The Horse of War
"Blessed are the Meek for they shall inherit the earth (Matthew 5:5).”
The Greek word for Meek is Praus (Pronounced Prah-oos). This Greek word was used in the training of warhorses. Wild horses were brought down from the mountains and sorted. After months of training some were found to be useful for bearing burdens, others broken for ordinary duty, but the rarest were chosen for battle. The war horse was marked “Praus” or Meek.
The war horse was required to be fearless, determined, powerful, and under control. It would respond to the rider’s slightest touch, thunder into battle, stand steady in the den of war, and stop at a whisper.
It was “Meek”, power under restraint.
The secret training of such animals would be passed from the Greeks to the Roman legions, on to the Moors, the Spanish conquistadors, and finally the Austrian Empire. We see a few war horse descendants today in the Lippizanner horses of the Spanish Riding School of Vienna.
This magnificent animal had been unruly, rebellious, wild, and out of control. It was able to bring its nature under discipline. This is the image used to describe the “Meek”, when Jesus says, the “Meek” shall inherit the earth (Matthew 5:5). It’s this image of the Legion’s warhorse his hearers would be familiar with. It’s the use of the word “Meek” common for their time, power under restraint.
"He who is slow to anger is better than the mighty, and he who rules his spirit, than he who captures a city (proverbs 16:32)."
Jesus was described, by Paul as Meek. He had immense power but chose to use it in a disciplined fashion. He chose his words with the precision of a finely-honed blade. When Pilot reminded Jesus, he could have him crucified, Jesus responded, “You would have no authority over me, if it were not given to you from above (John 19:11).”
Moses was also described as “Meek” in scripture (Numbers 12:3). Raised as the son of Pharaoh, a disciplined and educated man with skills and authority from God, powerful indeed. He faced down the sorcerers of Egypt, commanded Pharaoh, and led a nation into the unknown. The man was described as the “Meekest” man on the face of the earth.
The English translation of “Meek” is a sad depraved fate of a once noble origin. Perhaps its modern translation gives us insight into the unfortunate state of our society. We worship beauty and youth, two fleeting attributes of fools. They inspire reckless ambition at the thoughtless expense of everyone else around us. They esteem violence and its feigned boasts of strength.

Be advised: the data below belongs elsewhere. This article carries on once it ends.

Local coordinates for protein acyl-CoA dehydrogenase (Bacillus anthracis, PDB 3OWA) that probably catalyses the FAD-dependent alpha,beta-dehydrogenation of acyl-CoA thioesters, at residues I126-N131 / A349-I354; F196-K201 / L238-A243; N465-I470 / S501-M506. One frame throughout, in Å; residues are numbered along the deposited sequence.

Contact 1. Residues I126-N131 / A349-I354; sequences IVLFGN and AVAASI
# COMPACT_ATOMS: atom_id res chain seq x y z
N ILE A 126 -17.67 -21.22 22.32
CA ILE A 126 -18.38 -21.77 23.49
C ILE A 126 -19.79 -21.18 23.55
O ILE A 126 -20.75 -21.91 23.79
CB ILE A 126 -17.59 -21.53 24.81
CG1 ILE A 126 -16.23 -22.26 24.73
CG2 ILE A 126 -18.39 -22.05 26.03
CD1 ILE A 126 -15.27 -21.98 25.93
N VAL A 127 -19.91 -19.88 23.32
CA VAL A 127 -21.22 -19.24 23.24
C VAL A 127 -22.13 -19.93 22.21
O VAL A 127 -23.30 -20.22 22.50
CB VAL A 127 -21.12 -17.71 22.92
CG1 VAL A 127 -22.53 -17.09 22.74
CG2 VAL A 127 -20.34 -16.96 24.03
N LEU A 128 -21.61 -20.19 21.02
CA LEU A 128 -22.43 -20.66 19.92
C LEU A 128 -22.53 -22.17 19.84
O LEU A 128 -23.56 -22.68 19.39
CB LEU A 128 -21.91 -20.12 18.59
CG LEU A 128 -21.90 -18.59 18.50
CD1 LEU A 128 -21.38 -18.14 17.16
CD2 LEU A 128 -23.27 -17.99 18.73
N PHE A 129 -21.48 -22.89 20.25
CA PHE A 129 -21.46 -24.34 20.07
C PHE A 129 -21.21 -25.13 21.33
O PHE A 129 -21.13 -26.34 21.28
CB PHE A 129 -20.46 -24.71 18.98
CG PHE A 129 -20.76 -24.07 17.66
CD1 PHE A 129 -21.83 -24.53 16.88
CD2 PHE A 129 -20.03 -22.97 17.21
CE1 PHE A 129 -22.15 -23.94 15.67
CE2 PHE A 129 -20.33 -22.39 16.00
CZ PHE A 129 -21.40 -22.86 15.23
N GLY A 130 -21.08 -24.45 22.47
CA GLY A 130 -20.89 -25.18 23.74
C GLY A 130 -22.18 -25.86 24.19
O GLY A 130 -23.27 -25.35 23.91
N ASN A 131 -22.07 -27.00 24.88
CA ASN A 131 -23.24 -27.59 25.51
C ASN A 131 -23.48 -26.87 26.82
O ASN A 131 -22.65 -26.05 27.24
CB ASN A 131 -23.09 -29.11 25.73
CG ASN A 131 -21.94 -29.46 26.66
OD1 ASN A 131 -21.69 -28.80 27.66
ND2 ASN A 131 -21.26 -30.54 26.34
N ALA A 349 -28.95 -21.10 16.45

We are constantly longing for more and never filled with contentment. Our ravenous appetites demand respect without earning it. We threaten violence on those who don’t listen. We are driven by our wild rage and fear. We are flashes in the pan, here today and gone the next. Our greatest fear is irrelevance, shaking our fists at Father Time wishing, begging for one more minute, “Just a second more.”
We are easily whipped into a mad frenzy by those who would have power over us. They beat us with our own narcissistic whips of desire. We willingly give them the tools of our torture surrendering our souls to the empty promise of eternal youth, beauty and power.
The Meek today, are defined as weak or submissive. Look it up, the dictionary says, submissive.
Historically, those who would control their desires (Meek) are powerful. The masses can be controlled by desire or obsession for beauty, youth, power, and things. When someone controls or influences what you desire, it is power. So, we are convinced to pursue all our desires in reckless abandon, mindlessness follows.
“You only live once” we are encouraged. Live for today, divide and conquer through violence, force your will, you will only have your moment for an instant. We gather in mobs foaming at the mouth determined to make our mark. We destroy, consumed with violence, wiled eyed with rage. We are mindless ravenous beasts justified by causes and empty ideals, filled with hate of everyone not like us. We are a bubbling, boiling, all-consuming fury of our own hell.
A starving beast never finding peace or fulfillment.
“Blessed are the Meek.” Jesus whispers.
Power under restraint is the light piercing the darkness.
“Be still.” Jesus commanded the sea.
Order in chaos. A calm washes over the masses.
"All is lost." We wail. "We have nothing left but to riot in violence."
"Where is justice?" We cry as we slam a red brick to the head of our brother Able. "There is no justice, violence is the only justice we know!" Bones crunch under the heel of our boots. "Here is your mercy." We spit, blind with rage. We turn seeking more blood.
But God has not left us. Like Elijah in the wilderness we feel alone. God speaks to us, “Nevertheless, I have reserved seven thousand in Israel— all whose knees have not bowed to Baal and whose mouths have not kissed him (1 Kings 19:18).”
There is hope.
The water is still and I sing, It is well with my soul.
“Come to me, all you who are weary and burdened, and I will give you rest. Take my yoke upon you and learn from me, for I am gentle and humble in heart, and you will find rest for your souls. For my yoke is easy and my burden is light (Matthew 11:28-30).”
Speak peace into the frothing tempest.
Be the Meek.
We need the Meek.
Speak the peace of Christ with the authority and power of Christ. “Whatever you bind on earth will be bound in heaven, what you loose on earth will be loosed in heaven (Matthew 18:18).”
May you have the courage to bring peace, not by a sword, but by your sacrifice.
May your sacrifice live on through the ages singing with the reverberations of His sacrifice.
“Here I am Lord, send me.”
May you be Meek. May you be strong. May you have courage.
May God say to me, "Well done, good and faithful servant."